Government ‘Sloppiness’ in Ted Stevens Case Criticized by Panel
The U.S. Justice Department botched the corruption case against the late Alaska Senator Ted Stevens, leading to a conviction that torpedoed the re-election of the chamber’s longest serving Republican, senators said.
Lawmakers in both parties criticized the prosecution today at a Senate Judiciary Committee hearing. Henry Schuelke III, a court-appointed special counsel, testified at the hearing on his 514-page report on misconduct in the case.
“Significant evidence was not disclosed to the defense and critical mistakes were made throughout the course of the trial that denied Senator Stevens a fair opportunity to defend himself,” said Senator Patrick Leahy, a Vermont Democrat and chairman of the Judiciary Committee. “The sloppiness, mistakes and poor decisions in connection with the Stevens case disturbed the judge hearing the case and disturb me.”
Prosecutors repeatedly hid evidence that could have helped Stevens defend himself at trial and undermined the credibility of the government’s key witness, Schuelke said in the report.
U.S. District Judge Emmet Sullivan made the report public March 15, almost three years after he set aside Stevens’s conviction for omitting $250,000 worth of gifts, mainly improvements to his Girdwood, Alaska, home, from his financial disclosure reports.
Stevens, who served 40 years in the Senate, lost a re- election campaign in 2008. He died in a plane crash in 2010 at age 86.
Schuelke concluded that the misconduct didn’t warrant criminal contempt charges because the prosecutors didn’t violate specific court orders.
‘Very Troubling Matter’
Still, Senator Charles Grassley of Iowa, the top Republican on the Judiciary panel, said misconduct in the Stevens prosecution was “a very troubling matter that warrants more attention than it has gotten.”
“Reading through this report is like reading through a case study in poor management,” Grassley said. “We have an obligation to hold the Justice Department responsible for what happened here and to ensure it doesn’t happen again.”
As an example of evidence that should have been disclosed to Stevens’ defense team, Schuelke highlighted a report finding that prosecutors anticipated that Rocky Williams, a potential government witness, would have corroborated Stevens’ claims that he had paid for upgrades to his home. Had that information been disclosed, it “may well have affected the outcome of the trial,” Schuelke testified. Williams had to return to Alaska for medical reasons and didn’t testify at the trial.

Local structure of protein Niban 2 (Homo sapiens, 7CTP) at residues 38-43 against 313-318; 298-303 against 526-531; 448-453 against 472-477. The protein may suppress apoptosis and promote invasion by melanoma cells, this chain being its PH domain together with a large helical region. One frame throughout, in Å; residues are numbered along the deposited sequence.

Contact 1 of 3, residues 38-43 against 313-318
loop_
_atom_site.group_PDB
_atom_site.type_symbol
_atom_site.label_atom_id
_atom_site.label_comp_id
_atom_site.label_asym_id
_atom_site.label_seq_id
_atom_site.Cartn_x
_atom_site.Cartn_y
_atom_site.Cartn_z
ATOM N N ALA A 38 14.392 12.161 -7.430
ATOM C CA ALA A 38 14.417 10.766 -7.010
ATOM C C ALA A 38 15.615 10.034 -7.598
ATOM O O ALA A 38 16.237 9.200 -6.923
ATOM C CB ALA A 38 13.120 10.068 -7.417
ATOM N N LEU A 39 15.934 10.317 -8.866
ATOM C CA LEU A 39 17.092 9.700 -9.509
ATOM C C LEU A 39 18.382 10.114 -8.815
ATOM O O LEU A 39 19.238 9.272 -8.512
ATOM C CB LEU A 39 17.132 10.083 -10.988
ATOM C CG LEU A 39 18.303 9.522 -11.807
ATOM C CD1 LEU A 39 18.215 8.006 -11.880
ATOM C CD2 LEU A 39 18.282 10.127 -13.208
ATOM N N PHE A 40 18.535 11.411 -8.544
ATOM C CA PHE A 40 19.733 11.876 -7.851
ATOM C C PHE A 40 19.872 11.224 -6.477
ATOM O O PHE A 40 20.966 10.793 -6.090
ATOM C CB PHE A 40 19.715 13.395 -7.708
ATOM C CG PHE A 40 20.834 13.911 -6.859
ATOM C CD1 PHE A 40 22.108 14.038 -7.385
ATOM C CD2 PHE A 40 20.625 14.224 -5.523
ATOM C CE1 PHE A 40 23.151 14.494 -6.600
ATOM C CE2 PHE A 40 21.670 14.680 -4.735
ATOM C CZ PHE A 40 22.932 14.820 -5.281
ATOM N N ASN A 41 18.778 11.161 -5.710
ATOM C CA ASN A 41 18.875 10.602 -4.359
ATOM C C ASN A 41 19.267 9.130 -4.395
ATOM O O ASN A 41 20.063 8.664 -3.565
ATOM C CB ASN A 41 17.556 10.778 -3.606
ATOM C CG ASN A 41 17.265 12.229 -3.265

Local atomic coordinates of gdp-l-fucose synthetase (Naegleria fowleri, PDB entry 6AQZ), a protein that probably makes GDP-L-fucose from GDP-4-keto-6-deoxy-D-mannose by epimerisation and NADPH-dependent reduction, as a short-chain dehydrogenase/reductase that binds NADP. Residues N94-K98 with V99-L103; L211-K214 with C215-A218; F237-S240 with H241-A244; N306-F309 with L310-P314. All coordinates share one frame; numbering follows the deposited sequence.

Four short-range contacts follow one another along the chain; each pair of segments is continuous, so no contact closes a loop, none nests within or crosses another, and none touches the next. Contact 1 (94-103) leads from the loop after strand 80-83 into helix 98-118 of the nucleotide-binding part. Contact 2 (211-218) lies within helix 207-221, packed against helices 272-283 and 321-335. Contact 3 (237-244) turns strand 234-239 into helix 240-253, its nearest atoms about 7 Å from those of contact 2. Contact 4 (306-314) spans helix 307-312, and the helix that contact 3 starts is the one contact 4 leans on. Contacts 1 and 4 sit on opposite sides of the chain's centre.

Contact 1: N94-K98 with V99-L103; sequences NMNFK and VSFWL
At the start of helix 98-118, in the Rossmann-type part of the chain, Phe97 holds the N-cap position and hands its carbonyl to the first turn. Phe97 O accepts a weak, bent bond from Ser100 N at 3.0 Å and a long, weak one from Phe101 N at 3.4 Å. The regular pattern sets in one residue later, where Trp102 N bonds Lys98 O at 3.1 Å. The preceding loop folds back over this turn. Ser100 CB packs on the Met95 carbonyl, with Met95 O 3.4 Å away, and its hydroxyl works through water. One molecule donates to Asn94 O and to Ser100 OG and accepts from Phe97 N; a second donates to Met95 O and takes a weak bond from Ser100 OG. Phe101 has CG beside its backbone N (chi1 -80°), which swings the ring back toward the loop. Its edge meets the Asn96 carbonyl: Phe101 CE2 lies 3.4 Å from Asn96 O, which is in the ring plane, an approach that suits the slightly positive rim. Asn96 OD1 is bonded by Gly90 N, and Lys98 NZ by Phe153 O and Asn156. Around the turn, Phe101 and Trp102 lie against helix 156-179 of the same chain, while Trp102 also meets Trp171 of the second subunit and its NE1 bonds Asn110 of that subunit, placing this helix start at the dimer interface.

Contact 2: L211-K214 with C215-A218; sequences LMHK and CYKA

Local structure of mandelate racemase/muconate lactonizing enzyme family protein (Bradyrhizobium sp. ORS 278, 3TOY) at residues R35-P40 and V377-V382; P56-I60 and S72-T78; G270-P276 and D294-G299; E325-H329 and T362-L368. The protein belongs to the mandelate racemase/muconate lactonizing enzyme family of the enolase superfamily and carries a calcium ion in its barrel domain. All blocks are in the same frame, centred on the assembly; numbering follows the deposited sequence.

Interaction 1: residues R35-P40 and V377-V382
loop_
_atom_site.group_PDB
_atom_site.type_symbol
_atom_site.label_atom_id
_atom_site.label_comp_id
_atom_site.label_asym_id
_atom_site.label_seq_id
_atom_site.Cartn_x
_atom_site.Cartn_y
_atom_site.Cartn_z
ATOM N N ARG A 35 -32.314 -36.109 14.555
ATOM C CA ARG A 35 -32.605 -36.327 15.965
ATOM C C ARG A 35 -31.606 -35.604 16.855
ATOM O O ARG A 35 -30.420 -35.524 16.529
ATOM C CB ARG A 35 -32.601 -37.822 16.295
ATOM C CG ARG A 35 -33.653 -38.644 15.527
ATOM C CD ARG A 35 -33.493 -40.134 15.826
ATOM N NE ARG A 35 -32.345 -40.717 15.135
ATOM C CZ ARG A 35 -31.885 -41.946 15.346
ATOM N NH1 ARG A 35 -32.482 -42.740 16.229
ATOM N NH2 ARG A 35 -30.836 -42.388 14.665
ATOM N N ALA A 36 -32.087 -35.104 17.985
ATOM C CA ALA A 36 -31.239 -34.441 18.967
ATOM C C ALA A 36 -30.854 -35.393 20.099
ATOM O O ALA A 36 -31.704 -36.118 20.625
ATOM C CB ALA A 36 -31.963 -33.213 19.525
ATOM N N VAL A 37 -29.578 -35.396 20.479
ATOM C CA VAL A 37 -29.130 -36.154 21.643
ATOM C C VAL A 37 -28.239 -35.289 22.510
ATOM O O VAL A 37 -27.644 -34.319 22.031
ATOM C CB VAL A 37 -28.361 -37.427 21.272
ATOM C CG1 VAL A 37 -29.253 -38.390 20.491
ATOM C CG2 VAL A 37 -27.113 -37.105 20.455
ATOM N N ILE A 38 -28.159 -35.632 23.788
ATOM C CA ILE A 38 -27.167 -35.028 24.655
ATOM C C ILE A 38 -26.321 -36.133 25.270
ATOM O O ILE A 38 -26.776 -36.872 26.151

The Justice Department’s Office of Professional Responsibility has completed a separate investigation, Attorney General Eric Holder told a Senate Appropriations subcommittee on March 8. The office’s report, which hasn’t been made public, includes sanction recommendations, Holder said.
The Justice Department’s misconduct review is “in its last stages,” and the Office of Professional Responsibility findings will be made public “to the extent it is appropriate and permissible under the law,” according to a department statement submitted to the committee today. Disclosure would “have significant Privacy Act implications,” according to the statement.
Grassley today echoed lawmakers’ calls for the Justice Department to release a full, un-redacted version of the report. The office of professional responsibility will decide how much of the report to make public, Holder said during testimony before the Judiciary Committee in November.
“I want to share as much of that as we possibly can, given the very public nature of that matter, and the very public decision that I made to dismiss the case,” Holder said.
Holder asked Sullivan to dismiss the case as Stevens awaited sentencing, after a department review determined the evidence had been withheld. The investigation had begun during the administration of President George W. Bush.
Schuelke’s law firm received $981,842 in payments for work on the investigation between April 2009 and the end of his appointment this month, according to a statement yesterday from the Administrative Office of the U.S. Courts.
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